(District Court, E. D. Pennsylvania. January 24, 1896.) 1. COLLISION-STEAMER WITH Tow-LIABILITY OF TUG.

A steamer colliding with a dredge in tow of a tug was held in fault, and compelled to pay the entire damages, the tug not being found within the jurisdiction so as to make her a party. Afterwards the steamer's owners libeled the tug to enforce an alleged right of contribution iu respect to the damages so paid. The steamer received no injury by the collision. Held, that no lien against the tug arose in favor of the steamer, in her own right, and that, if she had any remedy, it was by way of substitution to the lien which the tow may have had against the tug be

cause of a fault committed by the latter. 2. SAME-TUG AND Tow.

A tug performing towage services, under a charter which places her movements absolutely under the control of the tow's officer and pilot, is not responsible to the tow for any movements which result in a collision with a third vessel.

This was a libel by Francis Alexandre, owner of the steamship City of Alexandria, against the steam tug Argus, to enforce an alleged lien arising from a collision of the steamer with a dredge in tow of the tug.

Robert D. Benedict, J. Warren Coulston, and Alfred Driver, for the City of Alexandria.

John F. Lewis and Henry R. Edmunds, for the Argus.
George A. Black, for insurance companies.

BUTLER, District Judge. The following statement of facts is adopted:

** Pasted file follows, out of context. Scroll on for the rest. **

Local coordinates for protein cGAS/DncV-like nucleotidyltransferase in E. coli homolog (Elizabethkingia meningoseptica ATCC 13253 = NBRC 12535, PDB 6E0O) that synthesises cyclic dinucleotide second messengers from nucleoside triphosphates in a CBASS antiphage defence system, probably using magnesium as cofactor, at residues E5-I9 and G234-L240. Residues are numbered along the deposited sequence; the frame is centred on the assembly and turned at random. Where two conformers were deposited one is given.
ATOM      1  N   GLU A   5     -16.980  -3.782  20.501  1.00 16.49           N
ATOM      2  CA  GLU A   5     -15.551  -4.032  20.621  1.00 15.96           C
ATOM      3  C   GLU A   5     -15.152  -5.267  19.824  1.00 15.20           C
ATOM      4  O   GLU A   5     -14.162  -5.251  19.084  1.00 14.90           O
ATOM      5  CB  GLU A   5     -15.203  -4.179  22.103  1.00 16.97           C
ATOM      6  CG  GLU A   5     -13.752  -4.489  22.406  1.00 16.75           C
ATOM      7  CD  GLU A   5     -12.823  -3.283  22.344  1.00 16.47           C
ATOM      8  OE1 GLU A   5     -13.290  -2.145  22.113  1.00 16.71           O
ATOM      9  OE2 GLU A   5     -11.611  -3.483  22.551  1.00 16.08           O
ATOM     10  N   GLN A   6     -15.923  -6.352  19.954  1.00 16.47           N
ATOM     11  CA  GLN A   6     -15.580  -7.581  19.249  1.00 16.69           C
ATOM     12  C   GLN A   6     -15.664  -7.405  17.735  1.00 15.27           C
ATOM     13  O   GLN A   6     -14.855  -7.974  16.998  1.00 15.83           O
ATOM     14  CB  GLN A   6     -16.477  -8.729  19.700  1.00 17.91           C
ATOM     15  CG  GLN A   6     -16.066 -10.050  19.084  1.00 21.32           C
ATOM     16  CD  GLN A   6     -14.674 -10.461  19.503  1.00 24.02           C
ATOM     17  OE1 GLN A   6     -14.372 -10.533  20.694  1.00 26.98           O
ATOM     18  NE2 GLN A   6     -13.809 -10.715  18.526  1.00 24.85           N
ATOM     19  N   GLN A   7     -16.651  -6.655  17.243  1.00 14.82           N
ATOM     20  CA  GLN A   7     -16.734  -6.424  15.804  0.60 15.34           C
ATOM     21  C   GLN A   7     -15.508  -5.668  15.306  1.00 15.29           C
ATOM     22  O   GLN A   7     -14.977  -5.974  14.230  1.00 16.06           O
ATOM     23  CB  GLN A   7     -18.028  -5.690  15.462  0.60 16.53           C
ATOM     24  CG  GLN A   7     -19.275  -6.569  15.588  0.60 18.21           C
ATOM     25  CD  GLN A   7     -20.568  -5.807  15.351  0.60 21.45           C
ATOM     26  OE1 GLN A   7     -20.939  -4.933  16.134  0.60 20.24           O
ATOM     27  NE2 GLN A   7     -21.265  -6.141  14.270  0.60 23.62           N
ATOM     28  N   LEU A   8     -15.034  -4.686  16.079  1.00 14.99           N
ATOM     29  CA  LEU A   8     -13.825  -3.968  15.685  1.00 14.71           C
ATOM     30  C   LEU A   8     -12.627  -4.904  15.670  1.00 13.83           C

On September 21, 1886, a libel was filed in the district court of the United States for the Southern district of New York by the Deep Sea Hydraulic Dredging Company, owner of the dredge Queen, against the steamship City of Alexandria and the steam tug Argus, to recover damages for the sinking on September 9, 1886, of the Queen, while in tow of the Argus, by a collision with the City of Alexandria. The libel alleged specific faults contributing to the collision on the part of both vessels.

Process was issued to the marshal, and the marshal made return on the process that he had been unable to find the Argus in his dis. trict. The owners of the City of Alexandria appeared and gave bonds for her, and they answered the libel.

The cause was tried on the issues raised by the libel, and the answer of the City of Alexandria and the amended libel and amended answer. On June 17, 1887, the judge made his decision (31 Fed. 427] and 'on the 11th of October, 1887, the district court made its

interlocutory decree holding both vessels in fault and directing an apportionment of the damages. And on January 2, 1891, the court made its final decree in favor of the libelants, against the Alexandria, for the sum of $26,959.92, which sum was paid on January 12, 1891, with interest, in satisfaction of the decree. On August 15, 1887, after the rendering of the decision, but before the entering of the decree, the present libel was filed by the owners of the Alexandria against the Argus, by which the dredge was being towed at the time of the collision, averring that the Argus was in fault in respect to the collision and ought to contribute to the damages, and praying for a decree accordingly. The Argus was seized under the process in the action, and sold under order of the court for $16,150. Before the answer was filed, the libel was amended, by alleging the final decree in New York and payment and satisfaction thereunder. Afterwards on March 23d, the Argus filed an answer denying liability. The cause being thus at issue a petition was filed on September 2, 1892, by certain insurance companies, having insurance on the dredge when lost, asking to be allowed to intervene. To this petition the libel. ants excepted. The exceptions were dismissed after hearing, reserv. ing to the libelants a right to press them on final hearing. They were not, however, so pressed.